10. Go on all the field trips - you'll get entrance to things cheaper than you can when you're not a student or with a group, like art museums and aquariums. You'll be exposed to stuff you would not have been before, and your teacher told you to go there for a reason - they find value in that place. So go, and then talk to your teacher about it later.

11. Figure out how you like to be organized. I messed with so many different calendars and organizational techniques for tracking classes and assignments. I learned a lot from that. Figure out what works for you, and you'll create a system that'll work for the rest of your life. I know I like pen to paper calendar, and I use sticky notes for lists. Other people use their google calendars. Whatever works for you.

12. Don't be alone on a college campus after dark. Make friends with the moms in the classes, they'll sit with you while you wait to be picked up.

13. Go to shows on campus. Cheap theater tickets, lots of fun. Also there will be art shows, museum openings, sports games, 5k's, fundraisers...

14. Even if you don't buy food there, most college cafe-type-things will have microwaves you can use. Different buildings will have really different vibes - some will have couches, good places to sit and read...

15. Be prepared for the "so are you some sort of genius, or something?" weirdly shaped question. You're young, and you look young, and people aren't afraid of pointing that out. I think lighthearted answers are better for getting out of it, but it's up to you.

16. Be more prepared for the weirdness that happens when you are suddenly the same age as everyone else and no one is asking you that question. It's a weird thing not to stand out, and to get to decide on your own if you want to talk about homeschooling or not.

17. Sell back your textbooks, except for the anthologies of creative writing. First off, they are heavy and take up a lot of space. Second off, information changes really fast these days. So much from my old textbooks isn't even TRUE anymore (anyone heard from Pluto, lately?). Third, what do those textbooks have that you can't find by googling? The creative writing books, however, I kept. I suppose I could also google those poets and authors, but I love having them on my shelves. Your thing might not be poetry.. but having met you, I don't think I'm leading you astray with this one.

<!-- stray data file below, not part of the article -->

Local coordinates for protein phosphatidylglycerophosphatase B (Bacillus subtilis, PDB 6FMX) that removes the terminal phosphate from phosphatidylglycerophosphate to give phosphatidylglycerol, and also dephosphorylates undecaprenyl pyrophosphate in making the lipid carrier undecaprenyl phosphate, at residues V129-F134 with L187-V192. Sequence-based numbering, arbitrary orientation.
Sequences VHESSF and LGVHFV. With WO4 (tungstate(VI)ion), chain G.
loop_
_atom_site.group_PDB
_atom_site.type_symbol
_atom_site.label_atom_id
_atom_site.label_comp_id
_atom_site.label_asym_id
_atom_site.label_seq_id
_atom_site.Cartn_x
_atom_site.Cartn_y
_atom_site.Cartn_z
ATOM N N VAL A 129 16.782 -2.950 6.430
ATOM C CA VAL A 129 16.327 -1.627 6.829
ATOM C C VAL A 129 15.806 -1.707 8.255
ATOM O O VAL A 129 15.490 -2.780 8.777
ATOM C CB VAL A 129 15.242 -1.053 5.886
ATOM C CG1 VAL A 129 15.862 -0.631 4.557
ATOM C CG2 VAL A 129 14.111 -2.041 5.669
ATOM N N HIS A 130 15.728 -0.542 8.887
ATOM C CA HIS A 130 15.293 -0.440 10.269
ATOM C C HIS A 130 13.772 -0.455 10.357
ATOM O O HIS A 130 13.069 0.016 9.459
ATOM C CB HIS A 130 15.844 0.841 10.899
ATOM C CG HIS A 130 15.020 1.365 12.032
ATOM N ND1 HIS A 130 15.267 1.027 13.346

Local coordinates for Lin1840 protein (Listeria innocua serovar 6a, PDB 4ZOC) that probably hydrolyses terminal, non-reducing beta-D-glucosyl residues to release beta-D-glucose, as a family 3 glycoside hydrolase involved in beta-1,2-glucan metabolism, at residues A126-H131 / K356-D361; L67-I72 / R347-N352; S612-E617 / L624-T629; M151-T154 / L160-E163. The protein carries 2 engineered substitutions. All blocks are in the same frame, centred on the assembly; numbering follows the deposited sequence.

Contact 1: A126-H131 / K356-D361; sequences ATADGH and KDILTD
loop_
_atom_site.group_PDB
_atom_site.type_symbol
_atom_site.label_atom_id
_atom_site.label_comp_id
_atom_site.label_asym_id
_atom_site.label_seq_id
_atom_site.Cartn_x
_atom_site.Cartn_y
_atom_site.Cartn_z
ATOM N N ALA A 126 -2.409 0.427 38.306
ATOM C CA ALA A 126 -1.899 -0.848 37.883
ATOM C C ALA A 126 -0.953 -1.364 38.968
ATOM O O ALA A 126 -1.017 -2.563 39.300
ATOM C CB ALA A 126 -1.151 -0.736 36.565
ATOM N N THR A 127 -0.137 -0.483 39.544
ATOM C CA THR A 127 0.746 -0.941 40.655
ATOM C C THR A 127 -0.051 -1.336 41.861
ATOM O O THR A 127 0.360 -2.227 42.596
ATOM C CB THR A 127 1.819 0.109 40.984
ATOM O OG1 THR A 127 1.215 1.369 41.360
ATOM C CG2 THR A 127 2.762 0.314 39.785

18. Think about your life when you decide to sign up for classes. Remember it'll be 16-18 weeks of your life in a ROW. So do you really want to wake up at 8am 4 days a week? Do you really want to have to be on campus 5 days in a row? Think about the times of day you feel the most productive - do you want those hours to be taken up in a classroom? It's good to know these things about yourself and make decisions revolving around them. There will be times when you decide that the class is worth a sacrifice, such as that awesome, awesome printmaking class that you're dying to take but is all day Friday, and it might mean missing Girl Scouts this semester.

19. Tests. People always ask me if I felt like I was prepared for testing. I never understood what the big fuss was about. If you are unclear about the format of a test or what is going to be on it, or what materials you'll need - ask the teacher ahead of time. Even if it seems like you should know it - if you are wondering, other people in the class are wondering too. Scantrons (fill in the bubble tests) are pencils only, which drove me crazy, because I hate writing in pencil. A very small percentage of my classes used scantron tests, actually. The first test of any class will be the most nervewracking, because you don't know what the teacher is really like, yet. Some teachers will have weird ways of wording things.. little quirks that you'll figure out before the 2nd test. I am really sensitive to noises, like chewing or pen-clicking. That's hard for me, during tests - because it suddenly gets quiet and all I can hear are those other little noises. I combat that by chewing gum myself - somehow that helps. What else.. uhm, if you're sick, bring tissues, because you'll be looking down and gravity... you get it. The technique that always worked for me was to go through the test and fill out all the questions I was 100% sure about, and then go back and think about the others. Sometimes wording in later questions will remind you of an answer. I'm a fast test taker, I figure if I don't know it right away I am not going to remember it if I sit there for another half an hour. But you'll have to figure yourself out on that one.

20. Essay tests - teachers may give you paper, or ask you to use a blue book. I always, always ask if I can use a scrap piece of paper to write an outline first. Then I'd do bullet points on the outline, so I make sure I include everything I want to.

Well, Molly, I hope this helps. 20 pieces of random advice about going to a community college. If you have any other questions, let me know. I was 13 when I started, and transferred to CSULB when I was 20. I graduated, then went back for my Master's. I've got a lot of years of college advice in me!



  1. Oh man, I REALLY wish I had this list before I went to college!!

    1. Which parts would have been the most helpful? Any tips you would add?

  2. The thing I would add to this is, ask your teacher who (in his or her opinion) is the best teacher who teaches X, X being the next thing that you will take. My daughters got unerring advice about good teachers from their other favorite teachers. The advice from students or computer websites about computers was a lot less useful.